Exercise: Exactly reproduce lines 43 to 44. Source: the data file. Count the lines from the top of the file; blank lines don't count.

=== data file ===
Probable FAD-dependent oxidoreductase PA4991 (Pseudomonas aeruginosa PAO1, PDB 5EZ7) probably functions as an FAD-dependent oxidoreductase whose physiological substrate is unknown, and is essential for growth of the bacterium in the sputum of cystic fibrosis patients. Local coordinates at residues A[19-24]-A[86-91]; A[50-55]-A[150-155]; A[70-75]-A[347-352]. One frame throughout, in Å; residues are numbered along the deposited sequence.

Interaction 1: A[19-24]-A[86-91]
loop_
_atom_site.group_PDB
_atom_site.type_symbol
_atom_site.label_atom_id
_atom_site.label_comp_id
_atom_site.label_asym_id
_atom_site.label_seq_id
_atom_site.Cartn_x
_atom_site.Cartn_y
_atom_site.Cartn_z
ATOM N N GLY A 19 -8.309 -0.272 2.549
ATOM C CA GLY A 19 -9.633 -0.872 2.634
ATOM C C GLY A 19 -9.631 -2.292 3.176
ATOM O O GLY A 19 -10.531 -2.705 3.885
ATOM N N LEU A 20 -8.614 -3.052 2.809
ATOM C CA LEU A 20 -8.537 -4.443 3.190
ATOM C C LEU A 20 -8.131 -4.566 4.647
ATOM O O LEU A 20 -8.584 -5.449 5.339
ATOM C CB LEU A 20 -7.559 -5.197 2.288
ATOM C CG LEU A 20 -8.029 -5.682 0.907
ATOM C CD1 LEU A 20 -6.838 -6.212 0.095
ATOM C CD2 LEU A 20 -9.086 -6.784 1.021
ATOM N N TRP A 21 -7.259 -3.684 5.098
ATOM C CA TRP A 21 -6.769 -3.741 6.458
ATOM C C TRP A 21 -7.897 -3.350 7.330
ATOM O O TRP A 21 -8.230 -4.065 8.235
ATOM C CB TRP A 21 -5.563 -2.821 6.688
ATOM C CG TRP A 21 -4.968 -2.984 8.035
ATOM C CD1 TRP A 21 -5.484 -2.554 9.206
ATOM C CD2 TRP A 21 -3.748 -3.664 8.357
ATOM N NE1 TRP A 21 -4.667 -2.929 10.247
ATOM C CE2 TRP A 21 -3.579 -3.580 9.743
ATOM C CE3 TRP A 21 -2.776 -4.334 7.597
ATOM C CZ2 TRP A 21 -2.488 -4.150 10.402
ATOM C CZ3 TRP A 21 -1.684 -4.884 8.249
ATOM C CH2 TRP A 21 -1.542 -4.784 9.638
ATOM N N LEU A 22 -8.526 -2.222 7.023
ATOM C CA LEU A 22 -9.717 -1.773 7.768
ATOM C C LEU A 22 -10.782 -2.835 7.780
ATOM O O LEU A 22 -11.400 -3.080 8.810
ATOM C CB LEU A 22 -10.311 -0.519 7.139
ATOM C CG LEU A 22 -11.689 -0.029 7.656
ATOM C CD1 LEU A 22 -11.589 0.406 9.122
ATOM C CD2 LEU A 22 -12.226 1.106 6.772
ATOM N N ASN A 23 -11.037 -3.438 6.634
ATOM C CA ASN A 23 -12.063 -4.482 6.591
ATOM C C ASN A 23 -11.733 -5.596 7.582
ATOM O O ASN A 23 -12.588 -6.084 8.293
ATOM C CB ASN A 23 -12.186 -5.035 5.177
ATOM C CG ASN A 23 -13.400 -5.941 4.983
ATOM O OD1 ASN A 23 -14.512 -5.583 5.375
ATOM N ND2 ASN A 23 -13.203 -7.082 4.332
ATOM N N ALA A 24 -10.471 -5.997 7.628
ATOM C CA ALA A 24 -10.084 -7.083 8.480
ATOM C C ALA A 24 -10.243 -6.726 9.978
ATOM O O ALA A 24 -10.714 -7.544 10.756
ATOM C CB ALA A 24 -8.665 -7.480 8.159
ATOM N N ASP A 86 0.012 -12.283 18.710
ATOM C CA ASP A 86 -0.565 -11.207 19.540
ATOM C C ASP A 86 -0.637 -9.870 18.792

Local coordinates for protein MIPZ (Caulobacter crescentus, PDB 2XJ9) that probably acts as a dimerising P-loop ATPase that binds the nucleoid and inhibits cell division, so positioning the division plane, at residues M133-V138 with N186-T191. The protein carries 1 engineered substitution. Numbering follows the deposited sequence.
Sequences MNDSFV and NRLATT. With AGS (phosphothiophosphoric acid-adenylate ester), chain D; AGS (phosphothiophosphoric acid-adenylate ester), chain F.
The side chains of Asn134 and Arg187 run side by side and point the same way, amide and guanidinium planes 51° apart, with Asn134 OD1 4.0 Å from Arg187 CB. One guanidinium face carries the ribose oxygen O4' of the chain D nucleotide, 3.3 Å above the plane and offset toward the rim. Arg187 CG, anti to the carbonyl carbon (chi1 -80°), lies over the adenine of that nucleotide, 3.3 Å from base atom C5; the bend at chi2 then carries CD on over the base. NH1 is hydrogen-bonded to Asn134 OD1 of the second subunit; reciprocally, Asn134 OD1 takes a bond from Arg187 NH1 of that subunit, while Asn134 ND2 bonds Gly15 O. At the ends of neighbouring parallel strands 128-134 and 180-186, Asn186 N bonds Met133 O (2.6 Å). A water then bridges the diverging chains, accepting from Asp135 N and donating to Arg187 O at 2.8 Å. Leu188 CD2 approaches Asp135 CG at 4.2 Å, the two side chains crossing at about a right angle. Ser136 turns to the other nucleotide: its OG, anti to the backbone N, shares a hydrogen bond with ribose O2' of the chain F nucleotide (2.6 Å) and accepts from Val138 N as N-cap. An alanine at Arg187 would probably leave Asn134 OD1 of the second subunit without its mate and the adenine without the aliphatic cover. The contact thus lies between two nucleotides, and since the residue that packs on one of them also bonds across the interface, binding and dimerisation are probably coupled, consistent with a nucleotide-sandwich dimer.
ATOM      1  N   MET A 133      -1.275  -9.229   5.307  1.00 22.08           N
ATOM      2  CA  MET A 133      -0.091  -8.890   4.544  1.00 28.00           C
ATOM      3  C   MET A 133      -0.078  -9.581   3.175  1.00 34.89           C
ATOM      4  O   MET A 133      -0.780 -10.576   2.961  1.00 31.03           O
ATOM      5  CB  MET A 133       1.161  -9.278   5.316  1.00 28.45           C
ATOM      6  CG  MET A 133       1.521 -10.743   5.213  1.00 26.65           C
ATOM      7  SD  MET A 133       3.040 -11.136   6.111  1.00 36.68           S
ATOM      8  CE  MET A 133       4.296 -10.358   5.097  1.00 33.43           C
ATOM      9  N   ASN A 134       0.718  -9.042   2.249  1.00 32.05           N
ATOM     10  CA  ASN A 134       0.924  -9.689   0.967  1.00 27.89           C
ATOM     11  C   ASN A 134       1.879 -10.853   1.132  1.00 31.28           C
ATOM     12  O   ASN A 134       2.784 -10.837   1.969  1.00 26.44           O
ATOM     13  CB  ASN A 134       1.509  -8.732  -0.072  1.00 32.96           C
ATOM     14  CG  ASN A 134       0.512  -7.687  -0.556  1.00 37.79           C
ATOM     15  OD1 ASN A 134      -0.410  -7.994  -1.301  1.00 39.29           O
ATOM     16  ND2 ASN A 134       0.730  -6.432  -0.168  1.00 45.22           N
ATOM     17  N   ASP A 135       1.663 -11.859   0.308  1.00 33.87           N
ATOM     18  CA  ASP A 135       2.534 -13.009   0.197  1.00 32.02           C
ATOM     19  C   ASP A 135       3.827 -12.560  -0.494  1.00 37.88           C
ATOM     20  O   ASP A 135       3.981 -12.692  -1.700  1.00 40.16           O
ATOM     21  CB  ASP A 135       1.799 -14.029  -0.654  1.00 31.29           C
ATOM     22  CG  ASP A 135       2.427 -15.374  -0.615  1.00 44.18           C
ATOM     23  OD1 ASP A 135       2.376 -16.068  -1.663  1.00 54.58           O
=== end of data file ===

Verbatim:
ATOM C CB LEU A 22 -10.311 -0.519 7.139
ATOM C CG LEU A 22 -11.689 -0.029 7.656